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The COVID-19 blame game threatens us all

zard1_Diego CupoloNurPhoto via Getty Images_greeceturkeyrefugeescoronavirusDiego Cupolo/NurPhoto via Getty Images

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Despite the claims of nationalist politicians, refugees and forced migrants were not the source of COVID-19’s spread. Blaming these vulnerable groups damns them twice – and exposes everyone to even greater risks.

NEW YORK – As the new coronavirus, COVID-19, nears pandemic status, a second scourge has followed in its path: a virulent racism that scapegoats refugees, asylum seekers, and foreigners more generally as the cause of the outbreak. This is not only false and cruel, but also dangerous. Politicizing the crisis and stigmatizing whole populations risks turning fiction into fact by stoking fear and driving the disease underground, making it more difficult to manage. Have we forgotten the central lesson of the HIV/AIDS pandemic?

Italian far-right leader Matteo Salvini was among the first to target migrants in connection with the COVID-19 outbreak – and, as usual, without any evidence. Salvini called on Prime Minister Giuseppe Conte to resign after the government allowed a boat with 276 Africans rescued at sea to dock in Sicily. Arguing for “armor-plated” borders, he said that Conte had failed to “defend Italy and Italians.”

Asylum seekers had nothing to do with the spread of the virus in Italy. In fact, an Italian visiting Algiers is believed to have been responsible for one of the first two African cases of COVID-19.

Unfortunately, Salvini is not alone. Nationalist leaders across Europe are using the crisis to close borders and even to call for an end to the European Union’s Schengen Area of border-free travel. This reactionary chorus includes Marine Le Pen in France, Hungarian Prime Minister Viktor Orbán, and leaders of far-right parties in Germany, Spain, Switzerland, and Austria. And in the United States, President Donald Trump’s administration has said that it is “very strongly considering” closing the country’s southern border in a bid to control the spread of the disease.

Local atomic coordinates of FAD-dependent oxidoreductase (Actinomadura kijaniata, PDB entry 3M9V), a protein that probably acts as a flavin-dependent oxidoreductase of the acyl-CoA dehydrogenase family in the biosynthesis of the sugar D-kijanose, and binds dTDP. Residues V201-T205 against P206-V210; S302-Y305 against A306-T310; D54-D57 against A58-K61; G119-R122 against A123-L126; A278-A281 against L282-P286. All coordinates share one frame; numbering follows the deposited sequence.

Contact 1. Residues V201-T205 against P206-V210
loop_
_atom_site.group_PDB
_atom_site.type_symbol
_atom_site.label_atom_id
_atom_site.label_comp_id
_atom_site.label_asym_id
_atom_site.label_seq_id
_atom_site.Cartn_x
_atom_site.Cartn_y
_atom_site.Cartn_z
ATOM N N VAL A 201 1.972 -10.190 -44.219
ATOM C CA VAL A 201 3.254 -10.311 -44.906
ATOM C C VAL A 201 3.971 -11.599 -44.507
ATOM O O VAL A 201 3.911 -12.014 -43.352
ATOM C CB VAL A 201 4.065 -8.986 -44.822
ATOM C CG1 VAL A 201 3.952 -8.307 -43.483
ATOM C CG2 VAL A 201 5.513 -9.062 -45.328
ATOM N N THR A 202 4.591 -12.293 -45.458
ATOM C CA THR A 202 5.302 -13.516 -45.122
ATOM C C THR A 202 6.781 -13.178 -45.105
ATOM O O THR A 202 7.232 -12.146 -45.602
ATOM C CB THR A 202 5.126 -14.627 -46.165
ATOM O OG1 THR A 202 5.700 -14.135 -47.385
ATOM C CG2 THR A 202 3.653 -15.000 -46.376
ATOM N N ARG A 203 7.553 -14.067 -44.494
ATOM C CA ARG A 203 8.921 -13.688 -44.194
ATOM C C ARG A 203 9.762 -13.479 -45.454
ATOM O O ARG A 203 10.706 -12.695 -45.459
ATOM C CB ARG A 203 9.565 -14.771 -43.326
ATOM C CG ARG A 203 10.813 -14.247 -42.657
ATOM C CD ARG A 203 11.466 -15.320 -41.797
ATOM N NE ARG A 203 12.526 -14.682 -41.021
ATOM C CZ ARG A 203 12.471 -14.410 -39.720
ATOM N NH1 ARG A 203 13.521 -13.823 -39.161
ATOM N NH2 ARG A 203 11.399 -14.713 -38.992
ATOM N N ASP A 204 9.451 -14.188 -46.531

READ  EU turns its back on migrants in distress

Even more cynically, Turkish President Recep Tayyip Erdoğan recently opened his country’s borders and bused over 10,000 Syrian refugees to the frontiers of Greece and Bulgaria. Erdoğan aims to use the specter of a rerun of the 2015 refugee crisis – amplified by the COVID-19 threat – to wrest concessions from the EU.

The conservative Greek government responded by closing the country’s borders, suspending asylum processing, and summarily deporting arriving asylum seekers. Prime Minister Kyriakos Mitsotakis invoked an EU directive allowing member states to elevate border security if public health is at risk. “We will do whatever it takes to prevent the appearance of the virus – particularly there [the Greek islands],” Mitsotakis said. Hungary also has blocked access to asylum in recent days. Predictably, the EU – which has failed either to craft an effective asylum policy of its own or to provide adequate support to frontline countries such as Turkey – now faces another political crisis.

But the real Achilles heel in Greece, as in other countries hosting refugees, are the abysmal conditions in which asylum seekers are forced to live. More than 40,000 migrants now languish in Greek island camps that are designed to house a small fraction of that number. The camps lack the most basic health care and sanitation, with one toilet for hundreds of people in some locations.

READ  The challenge of helping child refugees in Libya overcome trauma

These conditions exist five years after the Mediterranean refugee crisis, and in an EU member state. Conditions on the other side of the Mediterranean – in Libya and Lebanon –  are even direr.

Moreover, the crisis could become much worse. COVID-19 is spreading fast in Iran, which hosts a million Afghan refugees. The country’s health system is considered to be one of the best in the Middle East, and yet it is struggling to cope.